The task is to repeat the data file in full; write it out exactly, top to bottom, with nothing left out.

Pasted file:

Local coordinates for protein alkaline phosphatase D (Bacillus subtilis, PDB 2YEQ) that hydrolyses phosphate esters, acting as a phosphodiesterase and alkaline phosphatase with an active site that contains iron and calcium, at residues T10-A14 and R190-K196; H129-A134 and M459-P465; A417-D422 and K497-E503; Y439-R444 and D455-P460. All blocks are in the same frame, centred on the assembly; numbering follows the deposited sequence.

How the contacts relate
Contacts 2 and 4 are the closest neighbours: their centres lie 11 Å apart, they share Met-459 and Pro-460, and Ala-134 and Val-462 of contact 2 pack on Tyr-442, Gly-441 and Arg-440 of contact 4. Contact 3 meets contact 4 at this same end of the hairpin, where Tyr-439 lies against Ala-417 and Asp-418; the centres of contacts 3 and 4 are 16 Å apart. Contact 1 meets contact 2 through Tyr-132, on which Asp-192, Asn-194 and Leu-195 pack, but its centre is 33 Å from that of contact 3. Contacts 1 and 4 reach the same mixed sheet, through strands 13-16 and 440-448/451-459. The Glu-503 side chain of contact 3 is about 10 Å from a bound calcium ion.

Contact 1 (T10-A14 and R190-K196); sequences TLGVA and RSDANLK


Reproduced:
Local coordinates for protein alkaline phosphatase D (Bacillus subtilis, PDB 2YEQ) that hydrolyses phosphate esters, acting as a phosphodiesterase and alkaline phosphatase with an active site that contains iron and calcium, at residues T10-A14 and R190-K196; H129-A134 and M459-P465; A417-D422 and K497-E503; Y439-R444 and D455-P460. All blocks are in the same frame, centred on the assembly; numbering follows the deposited sequence.

How the contacts relate
Contacts 2 and 4 are the closest neighbours: their centres lie 11 Å apart, they share Met-459 and Pro-460, and Ala-134 and Val-462 of contact 2 pack on Tyr-442, Gly-441 and Arg-440 of contact 4. Contact 3 meets contact 4 at this same end of the hairpin, where Tyr-439 lies against Ala-417 and Asp-418; the centres of contacts 3 and 4 are 16 Å apart. Contact 1 meets contact 2 through Tyr-132, on which Asp-192, Asn-194 and Leu-195 pack, but its centre is 33 Å from that of contact 3. Contacts 1 and 4 reach the same mixed sheet, through strands 13-16 and 440-448/451-459. The Glu-503 side chain of contact 3 is about 10 Å from a bound calcium ion.

Contact 1 (T10-A14 and R190-K196); sequences TLGVA and RSDANLK